We are in sympathy with Mr Karl Samuda's position on the decision by his successor, Dr Christopher Tufton, to shut down the scrap metal industry and ban the export of the stuff.
It smacks, as Mr Samuda says, of "surrendering to the rogue elements". Put another way, the move represents another retreat of law and order.
We, of course, do not presume that the conundrum presented to Dr Tufton, the recently appointed investment and commerce minister, was to be easily traversed or solved. Nor did it develop under his watch.
For Mr Samuda had struggled with the problem of damage to infrastructure and theft by scavengers, who rustle metal of all kinds to cash in on the high price for scrap on the world market.
Indeed, Dr Tufton estimates that utility companies and other legitimate businesses, including government agencies, have lost up to J$1 billion in material over the past three years to metal thieves, who sometimes rip down power and telecommunications equipment, with negative consequences to economic productivity. The problem grew worse as the availability of scrap metal declined, as the price of the commodity hiked and more players entered the business.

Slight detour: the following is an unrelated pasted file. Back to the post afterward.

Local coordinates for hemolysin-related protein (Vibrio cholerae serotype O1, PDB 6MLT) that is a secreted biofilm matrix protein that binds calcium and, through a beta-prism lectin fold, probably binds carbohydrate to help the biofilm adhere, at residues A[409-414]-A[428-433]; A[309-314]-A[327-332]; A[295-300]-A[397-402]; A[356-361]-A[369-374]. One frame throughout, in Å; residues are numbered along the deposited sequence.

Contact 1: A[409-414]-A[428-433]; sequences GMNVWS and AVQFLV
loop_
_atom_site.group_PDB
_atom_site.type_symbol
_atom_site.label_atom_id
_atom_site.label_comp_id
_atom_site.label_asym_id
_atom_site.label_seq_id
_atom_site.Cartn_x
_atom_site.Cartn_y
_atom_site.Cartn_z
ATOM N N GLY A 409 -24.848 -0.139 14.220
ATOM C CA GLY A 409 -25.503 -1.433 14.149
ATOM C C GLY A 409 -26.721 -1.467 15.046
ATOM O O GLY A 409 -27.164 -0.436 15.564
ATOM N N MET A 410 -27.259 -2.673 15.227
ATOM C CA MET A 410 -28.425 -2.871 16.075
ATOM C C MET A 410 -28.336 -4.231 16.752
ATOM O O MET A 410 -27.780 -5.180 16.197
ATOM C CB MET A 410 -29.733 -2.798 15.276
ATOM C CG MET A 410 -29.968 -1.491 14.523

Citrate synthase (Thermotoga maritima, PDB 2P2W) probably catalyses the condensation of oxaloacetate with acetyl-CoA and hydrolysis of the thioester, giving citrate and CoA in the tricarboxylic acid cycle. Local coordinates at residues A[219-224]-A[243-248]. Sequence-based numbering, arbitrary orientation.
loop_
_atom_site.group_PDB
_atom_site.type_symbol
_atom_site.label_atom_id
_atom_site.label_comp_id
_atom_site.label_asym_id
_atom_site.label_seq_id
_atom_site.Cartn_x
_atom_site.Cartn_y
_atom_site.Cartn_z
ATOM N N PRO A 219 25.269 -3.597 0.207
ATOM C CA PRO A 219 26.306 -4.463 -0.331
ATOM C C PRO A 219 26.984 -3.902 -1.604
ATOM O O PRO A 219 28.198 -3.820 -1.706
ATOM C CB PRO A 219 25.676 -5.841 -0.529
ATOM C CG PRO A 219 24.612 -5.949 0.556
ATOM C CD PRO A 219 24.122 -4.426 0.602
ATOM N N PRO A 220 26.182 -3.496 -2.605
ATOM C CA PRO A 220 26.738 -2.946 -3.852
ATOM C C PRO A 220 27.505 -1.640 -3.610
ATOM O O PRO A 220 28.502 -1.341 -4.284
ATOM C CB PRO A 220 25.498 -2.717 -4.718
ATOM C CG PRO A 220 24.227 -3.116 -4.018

Damning Statement on Insecurity
The Government's decision to shut down the sector ought to give the average Jamaican no joy, no matter the spin of the administration, and even if it has the desired effect of curbing the pillaging and defacement. For the decision is a statement about insecurity in our country; a tacit admission by the State of its inability to protect either public or private property.
This is precisely the point we sought to make when Mr Samuda, then the responsible minister, recovered, by private initiative, a stolen priceless bronze sculpture by Edna Manley that was reportedly on its way to being scrap metal export. No one, in so far as we are aware, was ever arrested, charged, prosecuted or convicted for that theft. Mr Samuda, it appears, has come around to an appreciation of the dangerous consequences of this kind of surrender "to the rogue elements".
That, notwithstanding, it is difficult for us to believe that it is beyond the capacity of our Government to ensure, within the context of a system of free enterprise, the orderly operation of a sector of a few dozen people.
If the Jamaican State can't manage this, what ought the mass of the Jamaican people to assume about its ability to preserve their safety and to protect the right of individual property and, more important, the maintenance of law and order, which is the primary responsibility of the State?
But supposing that Dr Tufton's finger-in-the-dyke solution suffices for now, his longer-term proposal for the export of scrap metal seems problematic.
Companies that generate scrap metal will be allowed, according to the minister, to apply for permits to export that scrap. This suggests that these firms will be forced into a line of business outside their core portfolio.
And what of other scrap metal generated by households or by firms that don't have the capacity to organise their own export? We, perhaps, can look forward to there being plenty of scrap with which to block roads while people demand justice.
July 28, 2011